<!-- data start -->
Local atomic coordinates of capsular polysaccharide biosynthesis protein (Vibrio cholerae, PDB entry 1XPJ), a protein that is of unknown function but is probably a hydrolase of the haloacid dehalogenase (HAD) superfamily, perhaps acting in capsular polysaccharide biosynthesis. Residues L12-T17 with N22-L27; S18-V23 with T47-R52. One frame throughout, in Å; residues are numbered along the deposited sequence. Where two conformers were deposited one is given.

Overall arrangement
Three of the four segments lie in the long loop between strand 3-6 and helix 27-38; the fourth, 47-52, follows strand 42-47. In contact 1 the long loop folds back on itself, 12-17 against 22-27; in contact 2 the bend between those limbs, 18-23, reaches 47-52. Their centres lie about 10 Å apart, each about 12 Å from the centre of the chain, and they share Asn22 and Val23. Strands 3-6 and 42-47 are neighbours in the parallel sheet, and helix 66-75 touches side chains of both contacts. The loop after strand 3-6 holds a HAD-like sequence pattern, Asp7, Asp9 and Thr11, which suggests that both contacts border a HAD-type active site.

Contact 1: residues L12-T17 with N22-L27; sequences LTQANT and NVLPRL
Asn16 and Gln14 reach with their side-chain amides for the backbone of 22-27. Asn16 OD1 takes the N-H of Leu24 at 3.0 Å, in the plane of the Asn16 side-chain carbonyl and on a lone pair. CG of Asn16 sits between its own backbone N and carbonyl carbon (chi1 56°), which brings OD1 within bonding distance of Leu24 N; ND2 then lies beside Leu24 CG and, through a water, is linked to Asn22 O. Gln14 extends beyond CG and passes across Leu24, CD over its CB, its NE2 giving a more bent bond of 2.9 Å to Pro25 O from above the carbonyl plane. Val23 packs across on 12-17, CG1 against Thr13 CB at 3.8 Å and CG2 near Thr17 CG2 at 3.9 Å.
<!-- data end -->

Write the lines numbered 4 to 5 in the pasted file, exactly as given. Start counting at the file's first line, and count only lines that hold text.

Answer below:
Contact 1: residues L12-T17 with N22-L27; sequences LTQANT and NVLPRL
Asn16 and Gln14 reach with their side-chain amides for the backbone of 22-27. Asn16 OD1 takes the N-H of Leu24 at 3.0 Å, in the plane of the Asn16 side-chain carbonyl and on a lone pair. CG of Asn16 sits between its own backbone N and carbonyl carbon (chi1 56°), which brings OD1 within bonding distance of Leu24 N; ND2 then lies beside Leu24 CG and, through a water, is linked to Asn22 O. Gln14 extends beyond CG and passes across Leu24, CD over its CB, its NE2 giving a more bent bond of 2.9 Å to Pro25 O from above the carbonyl plane. Val23 packs across on 12-17, CG1 against Thr13 CB at 3.8 Å and CG2 near Thr17 CG2 at 3.9 Å.